A cowboy plumber from Tauranga was fined $2000 for illegally installing a hot water and central heating system in an Auckland home.
Meisara Ansawi, who had never been registered or licensed as a plumber, installed a domestic hot water and radiator central heating system at a home in Auckland which created the risk of non-potable or chemically treated water entering the hot water system.
Plumbing, gasfitting, and drainlaying are regulated trades in New Zealand to protect public health and safety, and it is illegal for anyone to do this work unless they are lawfully authorised.
Mr Ansawi appeared for sentencing in the Tauranga District Court on Wednesday and the judgement was released today.
Plumbers, Gasfitters, and Drainlayers Board chief executive Max Pedersen said Mr Ansawi placed the occupants of the residence in a position of significant risk when, contrary to the manufacturer's specifications, he did not isolate the radiator system from the domestic hot water supply with a backflow prevention device.
Mr Pedersen said the system installed was connected to the domestic hot water pipes for provision of hot water to radiator heaters and sanitary fittings. The system was installed in a way that it created a risk of non-potable or chemically treated water entering the property's hot water system.
The evidence was a pressure relief valve installed by Mr Ansawi discharged water inside the dwelling, instead of discharging water to a safe position outside the building.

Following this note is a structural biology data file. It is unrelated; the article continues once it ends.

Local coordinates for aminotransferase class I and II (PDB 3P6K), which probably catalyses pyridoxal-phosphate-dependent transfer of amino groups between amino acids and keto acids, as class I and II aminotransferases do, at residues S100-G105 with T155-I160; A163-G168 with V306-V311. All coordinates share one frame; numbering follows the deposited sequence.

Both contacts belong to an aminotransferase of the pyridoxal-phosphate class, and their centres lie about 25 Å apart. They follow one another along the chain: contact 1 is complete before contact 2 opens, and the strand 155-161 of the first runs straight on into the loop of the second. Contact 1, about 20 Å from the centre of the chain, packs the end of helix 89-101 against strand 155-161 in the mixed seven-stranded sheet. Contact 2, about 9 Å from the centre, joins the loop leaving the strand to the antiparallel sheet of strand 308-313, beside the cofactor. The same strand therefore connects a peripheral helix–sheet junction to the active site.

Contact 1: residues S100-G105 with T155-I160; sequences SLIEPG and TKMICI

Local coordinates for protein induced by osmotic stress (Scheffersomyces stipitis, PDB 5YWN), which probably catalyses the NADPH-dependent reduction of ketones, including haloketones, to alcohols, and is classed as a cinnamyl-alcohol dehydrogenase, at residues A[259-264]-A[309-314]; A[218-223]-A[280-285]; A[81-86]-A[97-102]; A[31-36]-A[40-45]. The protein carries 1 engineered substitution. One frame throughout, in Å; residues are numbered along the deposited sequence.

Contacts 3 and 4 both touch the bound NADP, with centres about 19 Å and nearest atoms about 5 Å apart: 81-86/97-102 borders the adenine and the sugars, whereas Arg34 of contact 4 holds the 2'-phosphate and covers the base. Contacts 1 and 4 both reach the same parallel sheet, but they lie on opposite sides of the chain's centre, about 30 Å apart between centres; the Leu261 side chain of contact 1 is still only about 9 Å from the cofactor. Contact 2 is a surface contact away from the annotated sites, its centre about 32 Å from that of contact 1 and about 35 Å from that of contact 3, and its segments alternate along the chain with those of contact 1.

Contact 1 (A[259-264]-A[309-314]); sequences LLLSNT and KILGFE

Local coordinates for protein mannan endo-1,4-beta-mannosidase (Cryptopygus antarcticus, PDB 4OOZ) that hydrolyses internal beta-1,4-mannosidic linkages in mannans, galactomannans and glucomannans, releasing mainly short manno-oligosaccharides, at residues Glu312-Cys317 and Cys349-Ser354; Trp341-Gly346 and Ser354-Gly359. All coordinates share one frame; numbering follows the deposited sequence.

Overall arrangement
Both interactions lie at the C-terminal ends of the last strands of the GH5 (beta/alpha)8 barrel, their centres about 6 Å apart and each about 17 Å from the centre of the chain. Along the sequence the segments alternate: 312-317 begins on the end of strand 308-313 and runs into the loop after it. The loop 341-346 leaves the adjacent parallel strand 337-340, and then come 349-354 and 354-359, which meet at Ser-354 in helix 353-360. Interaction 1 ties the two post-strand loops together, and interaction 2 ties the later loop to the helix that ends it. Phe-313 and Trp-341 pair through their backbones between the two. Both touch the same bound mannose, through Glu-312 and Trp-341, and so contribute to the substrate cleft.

In addition, the hot water cylinder was not able to heat water above a temperature of 55°C. It must meet the minimum legal requirement of 60°C. This created the potential for a risk of legionella or other bacteria affecting the domestic hot water supply.
"There are serious health and safety risks associated with sanitary plumbing carried out by an unauthorised person," Mr Pedersen said
"Any defective plumbing work has the potential to cause disease and serious damage to the home.
"All authorised tradespeople are required to carry their current authorisation card. We urge consumers to ask tradespeople for this card before any work commences so that they can be assured that the work is being done by an authorised and competent tradesperson."
If a homeowner or building inspector believes that work has been done by someone who is not authorised, or has concerns about the competency of tradespeople, they can make a complaint to the board.